The increasing salience of global value chains and their analysis has created tremendous demand for “mapping” these chains. How can we quantify the ‘value’ along a chain? How can we visualize the connections between each link?
These are questions we’ve been seeking to answer at the World Bank Group. And we’ve developed a new visualization tool, accessible through our World Integrated Trade Solution database
, which allows the public to explore the quantifiable reality of GVCs.
To give you an example of how it works, let’s look at the automotive sector—a very prominent and commonly discussed GVC.Sturgeon and Memedovic
developed a methodology to break down the automotive production chain into final
goods—those purchased by the consumer—and intermediate
goods—those purchased by other manufacturers as inputs to be used in their own production. They identify three main GVC ‘nodes’: Automotive components (made by suppliers); engines, transmissions, and body assemblies (made by automakers); and finished motor vehicles. Table 1 shows the main exporting country within each of these nodes and its relative market share within that node.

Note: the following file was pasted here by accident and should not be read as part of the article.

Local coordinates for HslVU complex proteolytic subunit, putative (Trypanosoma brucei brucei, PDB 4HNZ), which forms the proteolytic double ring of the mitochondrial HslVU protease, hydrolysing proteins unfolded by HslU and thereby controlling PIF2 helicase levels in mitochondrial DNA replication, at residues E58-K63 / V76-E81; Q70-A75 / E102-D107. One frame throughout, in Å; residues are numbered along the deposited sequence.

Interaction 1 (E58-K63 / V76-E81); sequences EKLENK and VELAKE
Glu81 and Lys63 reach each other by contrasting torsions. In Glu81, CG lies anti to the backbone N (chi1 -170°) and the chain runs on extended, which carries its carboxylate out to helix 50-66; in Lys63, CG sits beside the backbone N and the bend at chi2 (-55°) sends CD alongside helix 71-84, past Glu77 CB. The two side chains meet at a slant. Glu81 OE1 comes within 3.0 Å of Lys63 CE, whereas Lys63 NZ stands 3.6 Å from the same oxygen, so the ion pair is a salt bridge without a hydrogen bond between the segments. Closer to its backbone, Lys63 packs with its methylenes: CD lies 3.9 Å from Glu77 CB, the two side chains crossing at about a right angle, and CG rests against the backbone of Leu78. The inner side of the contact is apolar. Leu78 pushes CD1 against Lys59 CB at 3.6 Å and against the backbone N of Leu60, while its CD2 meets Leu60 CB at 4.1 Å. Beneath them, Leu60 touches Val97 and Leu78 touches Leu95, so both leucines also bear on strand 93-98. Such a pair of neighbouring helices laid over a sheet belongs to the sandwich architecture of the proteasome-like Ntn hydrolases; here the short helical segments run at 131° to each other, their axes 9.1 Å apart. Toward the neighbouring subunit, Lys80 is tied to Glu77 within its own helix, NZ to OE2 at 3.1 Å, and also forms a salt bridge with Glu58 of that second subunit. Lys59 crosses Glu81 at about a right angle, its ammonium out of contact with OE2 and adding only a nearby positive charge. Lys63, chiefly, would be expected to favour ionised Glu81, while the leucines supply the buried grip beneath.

Table 1: Main exporter by automotive GVC node, 2014
Table 2 goes one step further. By digging into the trade data, we can identify the most important products for each GVC node, in terms of their relative weight on world trade. This also helps us, in part, to identify which products or activities along the production chain are most significant or add the most value.
Table 2: Most traded product by automotive GVC node, 2014
Perhaps not surprisingly, the most exchanged automotive input ‘made by suppliers’ in 2014 falls under the classification HS870899—‘parts and accessories.’ Now, to better understand exactly how these parts and accessories move along the GVC, we can use our Global Trade Network tool on WITS to map all of the bilateral trade flows for HS870899. 
Figure 1: Global Trade Network visualization for HS870899 - Supplier perspective, 2014